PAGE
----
Paul Stamets: Fungi to the rescue in Japan!

Discussion in 'News from around the damp planet' started by sierrapermaculture, Mar 20, 2011.

  1. sierrapermaculture

    sierrapermaculture New Member

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    Paul Stamets: Fungi to the rescue in Japan!




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    Can mushrooms save the world?


    Mycoremediation and fungi specialist Paul Stamets (author of Mycelium Running and Growing Gourmet and Medicinal MushroomsBio ) thinks so. Stamets recently published a novel and sustainable method of dealing with the clean-up of radioactive soils and waste in Japan which was a result of the disasterous 8.9 earthquake and tsunami that occurred in March 2011.


    Through the use of wood waste chipping, tree planting, and the innoculation of wood waste with select species of fungus, Stamets proposes that the radioactive fallout can be effectively remediated in a natural and effective way.


    For more details, please see:
    The Nuclear Forest Recovery Zone: Myco-remediation of the Japanese Landscape After Radioactive Fallout
    by Paul Stamets

    Available as PDF at https://sierrapermaculture.com/?p=266
     
  2. Yukkuri_Kame

    Yukkuri_Kame Junior Member

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    VERY happy to see this, as we are very connected to the Japanese situation. I had head Paul mention this possibility in passing quite a while back, and when the meltdown scenario emerged I immediately thought of him.

    The Japanese have a lot of other priorities right now, just getting people shelter & food, making roads passable, etc., never mind getting those reactors chilled out, but I will see what I can do to facilitate this in the longer term through my connections.

    Our good friend & vegetable vendor is an organic farmer on the land his family has farmed for 26 generations, if I remember correctly, up in Fukushima prefecture. So, I wonder how this would work on rice & vegetable fields?
     
  3. PermaGuinea

    PermaGuinea Junior Member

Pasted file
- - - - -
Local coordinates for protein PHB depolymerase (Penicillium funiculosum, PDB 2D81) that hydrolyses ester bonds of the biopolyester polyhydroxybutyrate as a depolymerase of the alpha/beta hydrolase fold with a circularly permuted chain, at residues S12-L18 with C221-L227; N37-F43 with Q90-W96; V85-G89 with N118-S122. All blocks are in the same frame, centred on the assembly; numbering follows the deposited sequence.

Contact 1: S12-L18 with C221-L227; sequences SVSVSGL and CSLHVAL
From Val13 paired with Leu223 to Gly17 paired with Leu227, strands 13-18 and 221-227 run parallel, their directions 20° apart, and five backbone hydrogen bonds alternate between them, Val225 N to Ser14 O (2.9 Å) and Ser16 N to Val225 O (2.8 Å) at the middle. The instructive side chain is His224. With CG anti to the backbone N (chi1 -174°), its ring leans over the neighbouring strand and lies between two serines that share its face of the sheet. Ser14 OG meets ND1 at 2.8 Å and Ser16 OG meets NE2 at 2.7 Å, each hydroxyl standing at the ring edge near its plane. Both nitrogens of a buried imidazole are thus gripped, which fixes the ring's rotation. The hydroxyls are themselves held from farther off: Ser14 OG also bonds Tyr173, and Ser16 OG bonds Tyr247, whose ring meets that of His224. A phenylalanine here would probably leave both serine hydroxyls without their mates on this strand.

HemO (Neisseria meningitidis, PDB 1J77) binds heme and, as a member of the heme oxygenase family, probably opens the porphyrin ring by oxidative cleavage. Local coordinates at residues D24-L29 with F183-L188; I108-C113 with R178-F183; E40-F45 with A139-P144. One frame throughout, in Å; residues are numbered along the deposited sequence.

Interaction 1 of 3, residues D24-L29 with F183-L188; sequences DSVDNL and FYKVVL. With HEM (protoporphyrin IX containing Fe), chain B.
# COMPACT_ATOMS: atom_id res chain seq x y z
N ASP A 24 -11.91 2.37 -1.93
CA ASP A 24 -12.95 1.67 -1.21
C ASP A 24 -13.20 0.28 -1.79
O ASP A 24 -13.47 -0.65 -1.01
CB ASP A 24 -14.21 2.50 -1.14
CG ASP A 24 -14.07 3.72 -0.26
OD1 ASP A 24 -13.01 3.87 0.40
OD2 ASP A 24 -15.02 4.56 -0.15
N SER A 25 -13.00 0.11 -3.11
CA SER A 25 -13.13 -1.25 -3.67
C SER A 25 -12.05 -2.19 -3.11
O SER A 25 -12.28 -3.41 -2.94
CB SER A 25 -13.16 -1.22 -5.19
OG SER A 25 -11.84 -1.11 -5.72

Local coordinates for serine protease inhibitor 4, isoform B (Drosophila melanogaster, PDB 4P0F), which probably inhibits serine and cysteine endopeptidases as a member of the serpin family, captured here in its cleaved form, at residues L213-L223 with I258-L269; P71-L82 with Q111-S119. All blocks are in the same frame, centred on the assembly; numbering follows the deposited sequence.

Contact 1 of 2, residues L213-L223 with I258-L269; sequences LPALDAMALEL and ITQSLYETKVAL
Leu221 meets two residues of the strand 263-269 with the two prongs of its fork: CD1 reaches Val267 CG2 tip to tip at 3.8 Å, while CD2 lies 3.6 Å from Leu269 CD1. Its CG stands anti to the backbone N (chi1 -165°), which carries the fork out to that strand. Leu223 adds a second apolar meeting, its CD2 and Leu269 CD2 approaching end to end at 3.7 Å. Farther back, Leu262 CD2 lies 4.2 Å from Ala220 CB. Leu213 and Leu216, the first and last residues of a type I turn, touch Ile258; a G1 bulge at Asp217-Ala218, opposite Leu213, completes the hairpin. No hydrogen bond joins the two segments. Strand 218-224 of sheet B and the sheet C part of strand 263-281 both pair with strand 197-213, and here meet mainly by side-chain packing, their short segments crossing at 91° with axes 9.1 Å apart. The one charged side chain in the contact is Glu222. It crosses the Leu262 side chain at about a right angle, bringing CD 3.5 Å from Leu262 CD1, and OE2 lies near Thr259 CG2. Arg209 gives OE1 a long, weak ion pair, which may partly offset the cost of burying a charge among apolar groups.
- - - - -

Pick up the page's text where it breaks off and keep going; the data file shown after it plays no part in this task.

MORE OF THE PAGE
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    This idea has been around for a long time. It was the basis for Hayao Miyazaki's "Nausicaä of the Valley of the Wind (風の谷のナウシカ)" in which entire forests of fungus were "cleansing" the world after a nuclear war.;)

    Hope they cap these reactors soon (and wish they would bury nuclear power altogether). My parents-in-law live 85 km from the Fukushima reactors.:(
     
  4. purecajn

    purecajn Junior Member

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    Ouch, sor to hear Guinea.
     
  5. Ojo

    Ojo Junior Member

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  6. Ojo

    Ojo Junior Member

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    "sequestration" isn't very natural, but neither is plutonium.

    Algae cultivation is under study for uranium/plutonium sequestration and purifying fertilizer runoff.

    https://en.wikipedia.org/wiki/Algaculture
     
  7. Yukkuri_Kame

    Yukkuri_Kame Junior Member

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    Thanks, found Nausicaa here: https://video.google.com/videoplay?docid=-8704790173215648057#

    My mother-in-law is originally from Fukushima, but now lives in Tokyo, we still have extended family there, though a bit west of the reactors. Many prayers for your family.

    I am doing my best to inoculate my Japanese contacts with Stamet's idea-spores.

    Edit: Funny, never seen a link show up with a smiley in it. :clap:
     
  8. PermaGuinea

    PermaGuinea Junior Member

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    Actually, the movie is very watered-down (though none-the-less enjoyable). Try to get hold of the original 7-volume manga (in Japanese, of course) - there is so much more background in it.

    My wife's parents are in Nasu, in the north of Tochigi Prefecture, but it is actually closer to the reactors than some of the western parts of Fukishima Prefecture, such as Aizuwakamatsu. Our prayers for your extended family and all affected by this unnatural disaster. これ以上悪化しないように祈っております。

    PS: LOL about the smiley in the URL. :)
     
  9. dannyboy

    dannyboy Junior Member

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    This from Chernobyl is also quite cool - roll down to 'Introduction'.

    Life will go on long after we've wrecked the joint.
     
  10. Ojo

    Ojo Junior Member

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    The D. radiodurans sequencing project was funded by the US Department of Energy (DOE), which is interested in using the microbe in environmental cleanup. DOE is responsible for more than 3,000 radioactive waste sites around the country, some of which are also contaminated with heavy metals, such as mercury, and toxic chemicals, such as solvents.

    The microbial species commonly used in environmental cleanup—a process known as bioremediation—do not survive radiation. To create a 'superbug' that can clean up the environment and endure radiation, Daly and colleagues have inserted genes from other bacteria into D. radiodurans.

    The researchers created a strain of D. radiodurans that can break down toluene, an organic chemical found in radioactive waste sites. Another engineered strain converts mercury, also found at these sites, into a much less toxic form. These genetically engineered strains cannot themselves get rid of radiation, but they may speed the cleanup and save money.